Despite two fighting drives that netted two runners up finishes in the sixth and penultimate round of TCR Italy last weekend, V-Action Racing Alfa Romeo Giulietta driver Luigi Ferrara still saw his title hopes evaporate into the realms of mathematics.
Ferrara led this year's championship from the start and was in the hunt all season; however over recent races his hopes have taken a tumble and although he picked up plenty of points last weekend in Vallelunga the championship leader Salvatore Tavano (SEAT Motorsport Italia Cupra) matched them.
Prior to the event getting underway Team Mulsanne, the official team which runs the Romeo Ferraris-developed Alfa Romeo Giulietta TCR in the FIA World Touring Car Cup announced that they would run their new signing Kevin Ceccon at Vallelunga.
Ceccon, who replaced Gianni Morbidelli at Team Mulsanne for the last World Touring Car Cup round, would be handed the task of helping Ferrara in the last gasp fight for the title. Ferrara was lying third in the standings going into Vallelunga, having won three races in the Giulietta run by V-Action Racing Team during the year.
Michela Cerruti, Romeo Ferraris Operations Manager said before the race: “I am confident that Kevin and Gigi will be in a position to exploit the whole potential of our Alfa Romeo Giulietta TCR, and the Romeo Ferraris' staff will be at Vallelunga to give full support to our customer teams. For Kevin, it will be useful to be back at the wheel of the car two months after his debut in WTCR at the Slovakiaring, while Gigi is ready to defend his title chances in the final part of the championship.”
In qualifying it was César Machado however who claimed his first pole position in TCR Italy at the wheel of his Target Competition Honda Civic FK2.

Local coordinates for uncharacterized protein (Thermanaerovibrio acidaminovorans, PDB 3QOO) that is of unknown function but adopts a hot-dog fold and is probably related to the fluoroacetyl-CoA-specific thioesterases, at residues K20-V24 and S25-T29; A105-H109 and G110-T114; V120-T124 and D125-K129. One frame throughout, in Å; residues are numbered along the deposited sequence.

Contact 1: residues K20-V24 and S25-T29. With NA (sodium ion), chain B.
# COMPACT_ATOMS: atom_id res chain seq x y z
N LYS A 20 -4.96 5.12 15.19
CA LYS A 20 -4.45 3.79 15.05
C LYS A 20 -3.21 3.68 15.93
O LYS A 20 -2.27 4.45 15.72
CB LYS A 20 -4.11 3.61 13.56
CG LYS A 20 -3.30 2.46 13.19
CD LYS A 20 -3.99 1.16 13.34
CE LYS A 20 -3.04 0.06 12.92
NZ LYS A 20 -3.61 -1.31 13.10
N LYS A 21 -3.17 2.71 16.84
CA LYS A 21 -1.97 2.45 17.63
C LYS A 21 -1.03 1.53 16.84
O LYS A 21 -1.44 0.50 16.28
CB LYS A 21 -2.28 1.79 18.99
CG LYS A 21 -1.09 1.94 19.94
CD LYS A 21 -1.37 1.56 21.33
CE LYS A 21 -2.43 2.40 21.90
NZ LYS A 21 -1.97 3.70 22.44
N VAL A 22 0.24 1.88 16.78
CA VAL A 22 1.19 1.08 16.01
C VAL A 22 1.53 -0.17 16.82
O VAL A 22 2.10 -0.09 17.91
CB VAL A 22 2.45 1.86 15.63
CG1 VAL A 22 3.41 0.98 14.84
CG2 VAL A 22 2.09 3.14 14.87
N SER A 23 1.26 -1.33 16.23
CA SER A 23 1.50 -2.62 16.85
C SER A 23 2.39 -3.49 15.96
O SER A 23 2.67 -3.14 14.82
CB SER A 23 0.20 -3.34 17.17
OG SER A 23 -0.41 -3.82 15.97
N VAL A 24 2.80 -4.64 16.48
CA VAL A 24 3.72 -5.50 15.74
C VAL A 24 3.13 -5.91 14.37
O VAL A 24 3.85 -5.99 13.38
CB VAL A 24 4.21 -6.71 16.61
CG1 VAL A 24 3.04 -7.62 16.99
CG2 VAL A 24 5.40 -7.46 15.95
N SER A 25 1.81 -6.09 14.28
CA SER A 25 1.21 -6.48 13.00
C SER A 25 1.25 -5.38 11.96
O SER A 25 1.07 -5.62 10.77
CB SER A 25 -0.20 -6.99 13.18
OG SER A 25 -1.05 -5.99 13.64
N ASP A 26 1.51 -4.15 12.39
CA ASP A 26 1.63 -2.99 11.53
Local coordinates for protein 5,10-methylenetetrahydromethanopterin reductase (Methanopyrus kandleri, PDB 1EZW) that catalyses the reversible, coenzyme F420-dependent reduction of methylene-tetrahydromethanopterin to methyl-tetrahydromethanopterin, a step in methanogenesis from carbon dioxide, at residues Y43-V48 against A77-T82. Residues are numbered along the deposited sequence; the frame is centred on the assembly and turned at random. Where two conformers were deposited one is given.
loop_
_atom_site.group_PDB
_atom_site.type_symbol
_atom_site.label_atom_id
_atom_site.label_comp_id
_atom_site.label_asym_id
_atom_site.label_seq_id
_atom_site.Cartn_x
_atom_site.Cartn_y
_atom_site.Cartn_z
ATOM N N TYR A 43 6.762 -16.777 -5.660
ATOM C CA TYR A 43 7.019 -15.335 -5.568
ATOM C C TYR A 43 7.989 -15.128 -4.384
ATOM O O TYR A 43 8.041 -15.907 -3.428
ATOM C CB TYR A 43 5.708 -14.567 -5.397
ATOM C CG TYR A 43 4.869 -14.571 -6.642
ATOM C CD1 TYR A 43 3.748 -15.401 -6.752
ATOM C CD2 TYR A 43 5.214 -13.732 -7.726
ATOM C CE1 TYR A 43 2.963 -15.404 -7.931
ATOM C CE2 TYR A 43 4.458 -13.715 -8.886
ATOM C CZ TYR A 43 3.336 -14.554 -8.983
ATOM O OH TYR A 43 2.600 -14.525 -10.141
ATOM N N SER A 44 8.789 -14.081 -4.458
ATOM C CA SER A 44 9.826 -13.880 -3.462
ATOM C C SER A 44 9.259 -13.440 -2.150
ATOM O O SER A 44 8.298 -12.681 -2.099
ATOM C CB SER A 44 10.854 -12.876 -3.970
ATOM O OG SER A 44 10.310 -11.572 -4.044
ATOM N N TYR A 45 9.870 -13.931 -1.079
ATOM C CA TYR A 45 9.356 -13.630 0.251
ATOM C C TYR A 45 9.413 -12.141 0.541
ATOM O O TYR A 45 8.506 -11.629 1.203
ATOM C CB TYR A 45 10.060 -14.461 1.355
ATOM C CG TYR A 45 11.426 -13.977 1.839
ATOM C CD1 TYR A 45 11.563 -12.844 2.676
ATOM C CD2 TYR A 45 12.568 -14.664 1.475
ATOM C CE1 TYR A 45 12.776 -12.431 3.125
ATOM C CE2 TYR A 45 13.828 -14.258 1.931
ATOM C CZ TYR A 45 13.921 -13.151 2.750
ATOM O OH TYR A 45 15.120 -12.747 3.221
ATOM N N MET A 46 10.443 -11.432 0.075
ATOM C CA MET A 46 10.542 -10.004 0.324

In a thrilling qualifying session four different drivers alternated on top of the timesheet until the Portuguese clocked the fastest lap of 1:40.070 five minutes before the end of the session. This demoted Ceccon to second place as the young Italian had previously posted a provisional fastest lap of 1:40.097.
After topping the list for a while with a lap of 1:40.381, Eric Scalvini qualified third in the BRC Racing Hyundai i30 N, improving twice in the final moments to 1:40.252 and 1:40.126.
Another provisional fastest lap setter, Ferrara, ranked fourth (1:40.264) followed by the championship points leader Tavano (1:40.475) and the Pit Lane Competizioni Audi RS3 LMS of Enrico Bettera (1:40.603).
Nicola Baldan (M1RA Hyundai) and Massimiliano Mugelli (MM Motorsport Honda Civic FK7) qualified in seventh and eighth respectively, immediately ahead of Giovanni Altoè (Pit Lane Audi) who topped the DSG Trophy. Federico Paolino (BRC Racing Hyundai) rounded off the top ten, while there was good news for Ferrera as Tavano’s teammate Matteo Greco, who second in the championship standings, qualified 11th in his Cupra DSG. The session was disrupted by the red flag after a few minutes, when Andrea Larini crashed at T13.
Machado converted his pole position to a lights-to-flag victory, the maiden one for him in TCR Italy as he took command at the start and never looked back. For the whole race he was chased by Ferrara and Scalvini who eventually filled the other podium positions.